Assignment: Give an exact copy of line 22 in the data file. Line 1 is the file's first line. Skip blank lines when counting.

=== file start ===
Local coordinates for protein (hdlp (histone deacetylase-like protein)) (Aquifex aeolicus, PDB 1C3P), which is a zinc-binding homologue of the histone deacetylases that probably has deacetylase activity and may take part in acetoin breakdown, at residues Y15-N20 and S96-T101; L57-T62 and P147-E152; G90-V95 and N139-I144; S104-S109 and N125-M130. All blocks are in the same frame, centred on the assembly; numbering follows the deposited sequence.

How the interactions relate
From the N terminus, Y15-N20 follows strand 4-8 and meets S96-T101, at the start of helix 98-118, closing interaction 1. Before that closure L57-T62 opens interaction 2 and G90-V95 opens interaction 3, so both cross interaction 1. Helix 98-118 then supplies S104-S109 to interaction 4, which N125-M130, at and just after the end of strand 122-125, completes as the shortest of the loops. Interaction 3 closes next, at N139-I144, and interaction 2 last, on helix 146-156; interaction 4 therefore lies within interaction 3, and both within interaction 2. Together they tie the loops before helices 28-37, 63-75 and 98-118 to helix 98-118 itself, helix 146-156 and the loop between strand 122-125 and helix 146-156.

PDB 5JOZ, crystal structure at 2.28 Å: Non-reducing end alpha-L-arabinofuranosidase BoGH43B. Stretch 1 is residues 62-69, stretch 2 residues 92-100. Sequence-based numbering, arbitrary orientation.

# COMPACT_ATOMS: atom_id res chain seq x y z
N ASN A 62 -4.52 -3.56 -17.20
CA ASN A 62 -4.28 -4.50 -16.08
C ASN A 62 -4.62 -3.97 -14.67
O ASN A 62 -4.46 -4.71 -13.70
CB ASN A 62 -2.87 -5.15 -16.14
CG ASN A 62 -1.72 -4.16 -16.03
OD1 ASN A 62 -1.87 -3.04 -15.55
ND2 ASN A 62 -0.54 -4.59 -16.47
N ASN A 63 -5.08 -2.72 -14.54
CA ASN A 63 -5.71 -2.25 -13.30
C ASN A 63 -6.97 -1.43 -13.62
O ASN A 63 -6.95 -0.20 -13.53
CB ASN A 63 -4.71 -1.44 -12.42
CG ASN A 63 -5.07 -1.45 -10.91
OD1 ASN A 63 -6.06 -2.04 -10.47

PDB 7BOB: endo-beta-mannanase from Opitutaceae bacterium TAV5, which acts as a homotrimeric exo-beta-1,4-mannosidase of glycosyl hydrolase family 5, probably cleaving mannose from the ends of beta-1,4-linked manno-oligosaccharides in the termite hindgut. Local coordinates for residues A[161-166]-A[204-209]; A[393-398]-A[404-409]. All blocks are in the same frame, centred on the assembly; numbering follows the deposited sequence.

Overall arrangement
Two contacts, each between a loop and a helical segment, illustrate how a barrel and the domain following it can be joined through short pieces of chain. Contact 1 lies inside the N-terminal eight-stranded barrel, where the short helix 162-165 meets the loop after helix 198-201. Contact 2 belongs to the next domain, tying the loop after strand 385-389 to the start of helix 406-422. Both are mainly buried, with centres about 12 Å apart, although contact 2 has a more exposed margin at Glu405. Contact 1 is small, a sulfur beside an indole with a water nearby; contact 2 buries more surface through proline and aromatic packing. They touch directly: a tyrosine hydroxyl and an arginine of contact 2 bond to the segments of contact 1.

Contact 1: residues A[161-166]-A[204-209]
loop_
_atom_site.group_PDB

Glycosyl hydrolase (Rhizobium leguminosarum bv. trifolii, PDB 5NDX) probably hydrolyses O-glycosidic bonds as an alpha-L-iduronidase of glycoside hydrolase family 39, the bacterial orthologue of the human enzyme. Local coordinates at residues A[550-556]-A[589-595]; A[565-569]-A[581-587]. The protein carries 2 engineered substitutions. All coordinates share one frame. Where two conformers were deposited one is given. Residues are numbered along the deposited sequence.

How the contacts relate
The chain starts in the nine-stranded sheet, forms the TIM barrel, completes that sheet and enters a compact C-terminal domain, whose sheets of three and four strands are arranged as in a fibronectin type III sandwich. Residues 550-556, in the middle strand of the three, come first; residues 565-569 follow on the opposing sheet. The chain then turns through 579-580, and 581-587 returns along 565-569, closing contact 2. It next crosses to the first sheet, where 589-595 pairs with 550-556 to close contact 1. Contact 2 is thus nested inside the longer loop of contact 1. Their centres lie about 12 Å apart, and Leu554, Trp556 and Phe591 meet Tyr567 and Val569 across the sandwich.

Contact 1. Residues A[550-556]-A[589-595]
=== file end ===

Overall arrangement